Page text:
A tool for making quick and easy group decisions

Decision making is a tough job, when it comes to groups, getting different views from different people in the community or group is a cumbersome job.

Zapproved seems to be the solution for this issue, a simple online tool, with extremely simple user interface, updates the status of proposals immediately and at the same time sends notifications to all the participants in the proposal.

Sign up, login with your email address and password, and start making proposals. A form appears in front of you, to make a proposal, simply key in the details, like, email addresses of approves, message for the proposal, any file that you want to attach with the proposal, a due date and a priority level for the proposal.

Zapproved - Creating a new proposal

Zapproved – Creating a new proposal

As soon as you send the approval, Zapprover, generates and sends email to every approver you mentioned, this email contains the proposal, as well as provides an interface in the mail itself so that approvers can respond with the help of ‘Approve’ and ‘Deny’ buttons, and comment on them as well.

Email updates are sent to every approver, in order to provide them updates of comment and response of other approver. Once every approver in group has made a decision, the approval process record is archived for future reference. These records can be sorted by date/recipient/ project to make them easy to access.

You can customize Zapproved, as per your choice using the setting page, as shown below.

Customizing Zapproved

Customizing Zapproved

Reason behind, My liking for Zapproved

  • You can allow anyone as approver, even if he/she doesn’t have Zapprover account.
  • Proposal message can be accompanied by a file, as attachment.
  • Online tool, no installations.
  • Simple user interface.
  • Can be easily synchronized with your contacts in Outlook.
  • As of now, in beta, and Free.
  • Completed proposals, are archived, and available on Zapproved servers forever.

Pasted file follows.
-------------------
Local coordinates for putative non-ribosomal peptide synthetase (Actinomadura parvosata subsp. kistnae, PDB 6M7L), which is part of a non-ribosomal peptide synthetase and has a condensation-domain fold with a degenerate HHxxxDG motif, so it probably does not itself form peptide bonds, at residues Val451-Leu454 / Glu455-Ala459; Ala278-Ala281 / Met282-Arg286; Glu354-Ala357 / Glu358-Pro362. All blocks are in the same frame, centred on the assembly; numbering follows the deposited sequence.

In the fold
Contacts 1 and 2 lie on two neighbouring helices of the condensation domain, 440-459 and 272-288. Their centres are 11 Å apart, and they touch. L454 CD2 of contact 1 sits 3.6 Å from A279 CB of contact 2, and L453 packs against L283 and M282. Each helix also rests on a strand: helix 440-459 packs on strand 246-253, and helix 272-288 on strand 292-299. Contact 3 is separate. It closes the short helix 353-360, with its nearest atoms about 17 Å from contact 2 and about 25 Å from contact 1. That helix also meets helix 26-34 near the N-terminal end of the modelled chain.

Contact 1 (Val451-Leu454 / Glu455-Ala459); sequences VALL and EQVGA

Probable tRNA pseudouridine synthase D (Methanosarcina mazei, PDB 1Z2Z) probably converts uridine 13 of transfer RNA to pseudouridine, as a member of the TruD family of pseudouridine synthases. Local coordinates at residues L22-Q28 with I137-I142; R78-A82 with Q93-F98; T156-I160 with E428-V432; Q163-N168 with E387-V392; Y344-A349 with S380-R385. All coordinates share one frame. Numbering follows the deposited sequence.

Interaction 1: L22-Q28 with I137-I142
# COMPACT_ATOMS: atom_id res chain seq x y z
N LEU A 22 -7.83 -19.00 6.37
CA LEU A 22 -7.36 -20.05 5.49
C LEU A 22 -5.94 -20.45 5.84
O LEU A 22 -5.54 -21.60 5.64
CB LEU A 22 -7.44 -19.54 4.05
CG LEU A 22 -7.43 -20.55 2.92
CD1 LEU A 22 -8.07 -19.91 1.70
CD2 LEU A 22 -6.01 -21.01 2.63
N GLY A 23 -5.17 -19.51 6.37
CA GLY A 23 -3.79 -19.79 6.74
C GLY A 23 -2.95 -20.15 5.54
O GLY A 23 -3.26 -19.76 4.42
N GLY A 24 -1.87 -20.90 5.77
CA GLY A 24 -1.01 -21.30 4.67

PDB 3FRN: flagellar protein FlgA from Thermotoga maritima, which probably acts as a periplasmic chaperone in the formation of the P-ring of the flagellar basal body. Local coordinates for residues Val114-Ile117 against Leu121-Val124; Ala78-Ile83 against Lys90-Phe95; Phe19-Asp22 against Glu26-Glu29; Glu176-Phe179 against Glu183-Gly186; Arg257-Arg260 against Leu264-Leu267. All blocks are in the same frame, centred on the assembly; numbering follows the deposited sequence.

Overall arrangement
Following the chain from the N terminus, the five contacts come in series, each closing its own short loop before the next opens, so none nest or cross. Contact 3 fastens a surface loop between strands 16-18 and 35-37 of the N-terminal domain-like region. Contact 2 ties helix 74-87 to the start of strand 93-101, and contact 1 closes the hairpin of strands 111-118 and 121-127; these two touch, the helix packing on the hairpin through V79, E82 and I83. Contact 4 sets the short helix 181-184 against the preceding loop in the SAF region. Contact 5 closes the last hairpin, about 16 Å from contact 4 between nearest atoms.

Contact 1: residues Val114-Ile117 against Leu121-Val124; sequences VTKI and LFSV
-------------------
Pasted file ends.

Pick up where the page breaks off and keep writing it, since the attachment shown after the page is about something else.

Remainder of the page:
• Approvers, and Proposal creator, can add comments, to every proposal, apart from deny or accept.

So try Zapprover, make even the toughest decisions, in few simple steps..Have your say n tell us how did you like it.


About Manav Mishra

here to write articles about things which are somehow related to computers, internet (and at times, may be, to blogging as well). He wants to make an Identity for himself, he loves, testing new softwares and services which can really help to improve the productivity of individual.

One comment

  1. Better group decisions are possible

    Ever felt powerless in an election?
    Ever been overruled by a majority over and over again?
    Ever seen a group decision fail to pick an obviously good compromise?
    Ever wondered whether democracy and majority rule are really the same thing?

    Then this is for you!

    True democracy is about every person having power, not just a mere majority!
    Groups can make just and efficient decisions!
    And it’s surprisingly simple, too!
    Here’s how: Vote, but don’t use majority rule. Use a better voting system!

    Give it a try! Use this simple method for your next group decision:

    Discuss the options and make sure any good compromise options have a chance of being identified as such. Then, on a ballot listing all options, each person ticks as many options as she likes, from one to all, and then underlines the one of them she likes best. Tally the ticks for each option. Then draw two ballots at random. If some option is ticked on both ballots, the winner is that such option which got the most ticks overall. Otherwise, the winner is the option underlined on the first of the two ballots.

    You doubt that drawing ballots at random can be any good? Then think again: this is the only way to make it impossible for a mere majority to overrule all others and ignore their preferences! As everyone’s ballot has the same chance of getting drawn, everyone has the same amount of power.

    But isn’t this the same as just drawing an option at random? Not at all! The better options will get more ticks and have thus the largest chance of winning.

    Still, how can a good compromise arise from a process involving randomness? Think strategically: it is in the best interest of everyone to tick a good compromise, since that reduces the probability of getting a less preferred option. Therefore good compromises will very likely win! Often the system will even lead to complete consensus so that no randomness remains at all.

    This system, called “D2MAC” (which stands for “Draw Two / Most Approved Compromise”), is only the simplest of a series of good voting systems that are much more just and efficient than mere majority rule…

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